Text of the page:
Last Friday's announcement to the Paris Stock Exchange that Etihad has confirmed its USD10 billion order with Airbus is momentous, coming at such a pivotal time in aviation's transformation. The order mostly relates to 25 A350-1000s, but is also likely to include 6 A380s and 20 A320s.
It gets better. With the formal commitment reportedly comes an agreement to locate a significant part of EADS/Airbus' A350 composite construction to Abu Dhabi, with the emirate's investment arm, Mubadala, centrally involved.
This would be the first significant off-shoring of EADS' widebody construction, although China - with its extensive order book too - has already secured construction rights to parts of the single aisle A320.
Etihad had said that its original order was firm, but until now Airbus had not formally published it, suggesting that there were still details to be worked out. The suggested deal would be consistent with a fair degree of arm twisting.
If the Abu Dhabi reports are in fact correct, this will entrench for the long term a very important shift in aviation evolution.
The timing is critical for several reasons:
- for Airbus, it comes just as aircraft values dive and a host of order cancellations and delays threaten;
- this is a vital moment in aviation's metamorphosis, as (i) next generation aircraft and (ii) regulatory liberalisation strengthen the value of (iii) geographic positioning near the equator, delivering the Gulf region new advantages;
- while the economic crisis is forcing other airlines to cut back, the UAE's aviation strength continues to grow;
- this strength is now being leveraged into long term advantage, broadening the aviation base of the UAE in ways that once again challenge suggestions that the "bubble" will burst.
Another aspect likely to become progressively deeply valuable to the UAE concerns the grant of bilateral air access into France. As EADS becomes more beholden to Abu Dhabi, challenges from Air France (and other European airlines) aimed at slowing or restricting Etihad and Emirates' access to the European markets will fall on deaf ears.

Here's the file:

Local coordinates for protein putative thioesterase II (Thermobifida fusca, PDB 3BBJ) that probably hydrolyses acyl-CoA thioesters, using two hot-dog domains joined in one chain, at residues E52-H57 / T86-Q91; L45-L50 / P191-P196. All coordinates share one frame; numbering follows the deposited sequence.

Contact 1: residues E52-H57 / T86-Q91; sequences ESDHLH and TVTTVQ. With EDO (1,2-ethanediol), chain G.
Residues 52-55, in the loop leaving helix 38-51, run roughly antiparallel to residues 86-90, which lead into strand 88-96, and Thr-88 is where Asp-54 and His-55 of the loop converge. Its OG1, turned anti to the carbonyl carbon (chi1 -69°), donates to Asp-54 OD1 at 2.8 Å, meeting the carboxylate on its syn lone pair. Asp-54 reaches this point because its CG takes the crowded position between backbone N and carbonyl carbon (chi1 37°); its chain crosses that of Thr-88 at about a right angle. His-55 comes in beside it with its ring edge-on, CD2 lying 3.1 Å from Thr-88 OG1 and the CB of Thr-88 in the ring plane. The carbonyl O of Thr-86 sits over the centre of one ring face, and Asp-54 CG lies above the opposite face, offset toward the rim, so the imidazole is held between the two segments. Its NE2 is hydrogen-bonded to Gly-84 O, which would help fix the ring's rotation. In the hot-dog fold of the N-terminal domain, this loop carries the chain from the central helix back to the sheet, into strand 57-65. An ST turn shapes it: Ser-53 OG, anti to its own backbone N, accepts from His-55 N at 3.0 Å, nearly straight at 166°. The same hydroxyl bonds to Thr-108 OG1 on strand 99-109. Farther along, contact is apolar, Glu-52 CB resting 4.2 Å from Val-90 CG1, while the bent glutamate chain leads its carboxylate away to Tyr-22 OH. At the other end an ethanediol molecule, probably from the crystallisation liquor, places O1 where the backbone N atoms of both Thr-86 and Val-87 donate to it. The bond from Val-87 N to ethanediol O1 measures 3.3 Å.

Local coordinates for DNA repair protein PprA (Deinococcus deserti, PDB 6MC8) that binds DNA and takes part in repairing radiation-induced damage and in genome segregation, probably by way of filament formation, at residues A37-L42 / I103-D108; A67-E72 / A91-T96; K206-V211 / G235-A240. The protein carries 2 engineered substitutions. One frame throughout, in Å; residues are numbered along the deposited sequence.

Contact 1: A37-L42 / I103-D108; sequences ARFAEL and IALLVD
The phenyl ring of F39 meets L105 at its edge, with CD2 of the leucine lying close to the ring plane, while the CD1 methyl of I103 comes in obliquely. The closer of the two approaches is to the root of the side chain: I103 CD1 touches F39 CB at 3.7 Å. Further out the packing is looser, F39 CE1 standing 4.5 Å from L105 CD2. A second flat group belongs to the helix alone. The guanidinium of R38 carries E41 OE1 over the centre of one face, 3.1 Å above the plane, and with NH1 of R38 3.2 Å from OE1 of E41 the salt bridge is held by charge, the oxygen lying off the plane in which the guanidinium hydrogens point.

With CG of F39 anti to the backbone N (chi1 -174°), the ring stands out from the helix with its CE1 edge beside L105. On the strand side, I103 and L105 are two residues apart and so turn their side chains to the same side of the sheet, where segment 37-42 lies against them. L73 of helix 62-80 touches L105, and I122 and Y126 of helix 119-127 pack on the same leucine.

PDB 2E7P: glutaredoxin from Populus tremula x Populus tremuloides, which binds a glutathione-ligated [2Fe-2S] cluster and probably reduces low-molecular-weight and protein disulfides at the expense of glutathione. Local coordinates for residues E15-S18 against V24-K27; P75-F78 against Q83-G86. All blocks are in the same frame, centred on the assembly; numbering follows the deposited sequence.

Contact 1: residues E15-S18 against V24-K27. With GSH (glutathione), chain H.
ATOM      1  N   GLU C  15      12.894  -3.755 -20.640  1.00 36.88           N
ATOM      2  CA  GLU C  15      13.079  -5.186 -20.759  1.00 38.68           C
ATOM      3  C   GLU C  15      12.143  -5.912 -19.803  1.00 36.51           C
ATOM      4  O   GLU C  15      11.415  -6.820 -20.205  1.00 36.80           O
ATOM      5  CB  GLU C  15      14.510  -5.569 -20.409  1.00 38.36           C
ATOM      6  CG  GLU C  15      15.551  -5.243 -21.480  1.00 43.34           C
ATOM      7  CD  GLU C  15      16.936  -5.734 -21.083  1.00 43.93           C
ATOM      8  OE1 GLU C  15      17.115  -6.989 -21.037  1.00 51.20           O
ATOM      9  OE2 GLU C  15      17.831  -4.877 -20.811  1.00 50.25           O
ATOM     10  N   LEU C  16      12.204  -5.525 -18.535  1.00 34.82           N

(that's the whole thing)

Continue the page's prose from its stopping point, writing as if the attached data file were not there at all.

As liberalisation is one of the three key external ("metamorphosis") elements central to UAE airline expansion, it is only to be expected that there would be some quiet nods and winks in the bilateral direction too - after all this becomes a trade deal first and foremost, not an airline rights issue.
And is there more to come?
.....Emirates Airline is a cornerstone buyer for the A380
This agreement may not be the end of the story either. EADS is going to be highly exposed to Gulf orders, particularly if other airlines continue to seek to delay or cancel earlier. So the fact that neighbouring Emirates Airline also has a big investment in EADS could become increasingly relevant.
The Dubai-based carrier ordered a total of 57 A380s - of which it is already operating three - and rumours abound of the wealthier UAE emirate of Abu Dhabi (also the capital of the UAE) planning to take a stake in its bigger competitor. The potential is for the A350 deal to be merely the thin end of the wedge.
....Boeing will need to have similar negotiating clout
Then there is Boeing. Both manufacturers are significantly exposed to Gulf orders and Etihad alone also has a USD10 billion order for Boeing aircraft.
The US manufacturer recently strongly resisted union claims which would have prevented it from taking construction or assembly offshore, thus theoretically allowing responses, if necessary, to EADS' competitive moves.
Boeing and Airbus orders from Etihad Airways and Emirates Airline
As Airbus links orders with this sort of attractive enticement, it gets harder and harder for Boeing to avoid following suit. So, heartened by the European experience, it is not a large leap of faith to expect that similar pressures will be exerted on other manufacturers.
Even if Etihad/Mubadala do not seek to exercise their clout with the outstanding USD10 billion order for Boeing aircraft, there are other candidates.
Other Middle East airlines and their governments will be watching the Etihad experience with interest. Saudi Arabia, for example, is still pondering a significant order for large long haul aircraft. And Boeing would dearly love to have another buyer for the B747-8. The Middle East has to be the best bet for sales in the current environment, with few alternatives.
Airbus and Boeing orders by region
But if Boeing is to make any such move, it must carefully calculate its timing. With a recent costly strike and a new President in waiting who is likely to be responsive to the machinist union's reactions about off-shoring, it will not be so easy to follow Airbus' lead.
So, even if EADS had to be dragged kicking and screaming to reach this reported agreement, it may turn out to be a blessing in disguise for its future sales opportunities.
But then again, if President Obama sees value in forging closer relations with the Middle East countries, entertaining proposals such as this can be a wise course. Such are the political dimensions of the sporty game.